Man in pain after slipping down a flight of stairs

What Makes A Property Owner Liable For A Slip and Fall?

You often might hear the term “slip and fall” accident.  These accidents refer to situations where an individual falls and sustains injuries on someone else’s property. Slip and fall accidents at businesses in Pennsylvania are a significant concern, as they can lead to severe injuries and substantial legal liabilities. These incidents often occur due to unsafe conditions on the premises, such as wet floors, poor lighting, or uneven surfaces. Businesses are legally required to maintain safe environments for customers and employees; failing to do so can result in negligence claims. As a result, the injured party may have the right to seek compensation for their injuries. Understanding the legal framework and preventive measures is essential for business owners and individuals to mitigate risks associated with these accidents.

What Makes A Property Owner In Pennsylvania Responsible For Such  Incidents?

  • Duty of Care: Pennsylvania property owners have a legal obligation to keep their premises safe for visitors.  The rules for slip and fall accidents on public property are governed by premises liability laws. These laws vary based on the status of the property owner (general business or private individual) and the status of the injured party (invitee, licensee, or trespasser).
    General businesses, such as grocery stores or retail shops, owe the highest duty of care. They are required to maintain their premises in a reasonably safe manner, which includes conducting regular inspections and addressing known hazards. If a customer is injured due to a condition like broken concrete or ice on a sidewalk adjacent to the business, the business can be held liable if it can be proven that they should have known about the hazard.
    Private property owners are held to a different standard, which varies depending on the status of the injured person. The standard is whether the injured person is an invitee, licensee, or trespasser. Invitees, who are typically invited to the property, must be protected from known hazards and potentially unknown hazards that should have been discovered.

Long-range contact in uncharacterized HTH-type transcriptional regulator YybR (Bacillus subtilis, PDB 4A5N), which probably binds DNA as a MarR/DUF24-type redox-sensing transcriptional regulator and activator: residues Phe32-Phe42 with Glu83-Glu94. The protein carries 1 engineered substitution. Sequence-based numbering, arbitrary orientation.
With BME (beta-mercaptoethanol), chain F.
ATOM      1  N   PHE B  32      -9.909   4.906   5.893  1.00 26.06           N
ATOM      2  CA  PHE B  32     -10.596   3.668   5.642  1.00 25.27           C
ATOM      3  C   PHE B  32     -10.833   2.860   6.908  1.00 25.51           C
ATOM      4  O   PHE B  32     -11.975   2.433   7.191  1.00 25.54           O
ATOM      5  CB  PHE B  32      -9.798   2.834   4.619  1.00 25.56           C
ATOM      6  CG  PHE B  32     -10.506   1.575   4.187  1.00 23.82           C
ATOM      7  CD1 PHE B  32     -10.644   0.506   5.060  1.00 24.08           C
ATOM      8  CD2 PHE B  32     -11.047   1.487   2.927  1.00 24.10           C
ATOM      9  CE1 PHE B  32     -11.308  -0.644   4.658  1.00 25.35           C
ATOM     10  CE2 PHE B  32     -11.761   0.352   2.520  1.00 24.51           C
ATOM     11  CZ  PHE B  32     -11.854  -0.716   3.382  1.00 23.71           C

Licensees, who enter the property for a specific purpose with the owner’s permission, must be protected from hidden dangers. Guests who enter the property for social reasons (for example, friends visiting a home). Owners must warn licensees of any non-obvious dangers that the owner is aware of. Trespassers are people who enter the property without permission and generally do not have the right to expect a duty of care, except in cases where the property owner acts in a willful or wanton manner that leads to injury.
  • Notice of Hazard: For a property owner to be held responsible for a slip and fall accident, it must be proven that they knew or should have known about the hazardous condition and failed to correct it or warn visitors. This is known as “constructive notice” and is often the most challenging element to prove in a slip-and-fall case.
  • Causation: It must be shown that the hazardous condition directly caused the slip and fall accident. This means the injury must be a direct result of the hazard on the property, such as ice on a sidewalk, liquid on a supermarket floor, or an uneven staircase.
  • Injury and Damages: The victim must prove that they suffered actual injuries or damages as a result of the slip and fall. This can include medical expenses, lost wages, pain and suffering, and other losses.
  • Comparative Negligence: Pennsylvania follows a comparative negligence rule. This means that if the injured party is found to be partially at fault for the accident, their compensation may be reduced by their percentage of fault. If they are more than 50% at fault, they cannot recover any damages.
  • Time Limits: Under Pennsylvania law, there is a statute of limitations for slip and fall claims. This means the injured party generally has two years after the accident to file a lawsuit. 


In summary, a property owner in Pennsylvania can be held responsible for a slip and fall accident if they failed to maintain a safe environment, knew or should have known about the hazard, did not correct the hazard or warn of its existence, and this negligence directly led to the accident and resulting injuries. However, the specific circumstances of each case can vary, and liability can be affected by the status of the injured person and whether they contributed to their own accident. Since these rules can become complex depending on the specific circumstances of the slip and fall accident, consulting with a legal professional for a detailed understanding and evaluation of a specific case is recommended​​​​. Cooper Schall & Levy has experienced personal injury attorneys who can help you navigate your case and protect your interests.  Contact our Philadelphia office for an initial complimentary consultation.